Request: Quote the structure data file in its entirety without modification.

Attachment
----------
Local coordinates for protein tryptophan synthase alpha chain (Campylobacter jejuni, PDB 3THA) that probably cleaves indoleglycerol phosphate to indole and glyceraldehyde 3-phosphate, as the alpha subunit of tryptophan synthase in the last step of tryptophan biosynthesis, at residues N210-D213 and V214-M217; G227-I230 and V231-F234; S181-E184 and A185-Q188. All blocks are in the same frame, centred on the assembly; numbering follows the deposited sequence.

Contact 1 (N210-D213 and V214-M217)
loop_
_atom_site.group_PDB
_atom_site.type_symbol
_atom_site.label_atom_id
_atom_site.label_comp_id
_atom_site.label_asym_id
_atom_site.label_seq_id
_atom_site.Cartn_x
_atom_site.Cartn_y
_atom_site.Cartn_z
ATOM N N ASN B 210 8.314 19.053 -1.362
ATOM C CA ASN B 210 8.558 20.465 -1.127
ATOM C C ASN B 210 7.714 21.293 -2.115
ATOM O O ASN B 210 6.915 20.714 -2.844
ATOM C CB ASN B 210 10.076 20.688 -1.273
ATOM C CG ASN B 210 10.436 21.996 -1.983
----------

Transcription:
Local coordinates for protein tryptophan synthase alpha chain (Campylobacter jejuni, PDB 3THA) that probably cleaves indoleglycerol phosphate to indole and glyceraldehyde 3-phosphate, as the alpha subunit of tryptophan synthase in the last step of tryptophan biosynthesis, at residues N210-D213 and V214-M217; G227-I230 and V231-F234; S181-E184 and A185-Q188. All blocks are in the same frame, centred on the assembly; numbering follows the deposited sequence.

Contact 1 (N210-D213 and V214-M217)
loop_
_atom_site.group_PDB
_atom_site.type_symbol
_atom_site.label_atom_id
_atom_site.label_comp_id
_atom_site.label_asym_id
_atom_site.label_seq_id
_atom_site.Cartn_x
_atom_site.Cartn_y
_atom_site.Cartn_z
ATOM N N ASN B 210 8.314 19.053 -1.362
ATOM C CA ASN B 210 8.558 20.465 -1.127
ATOM C C ASN B 210 7.714 21.293 -2.115
ATOM O O ASN B 210 6.915 20.714 -2.844
ATOM C CB ASN B 210 10.076 20.688 -1.273
ATOM C CG ASN B 210 10.436 21.996 -1.983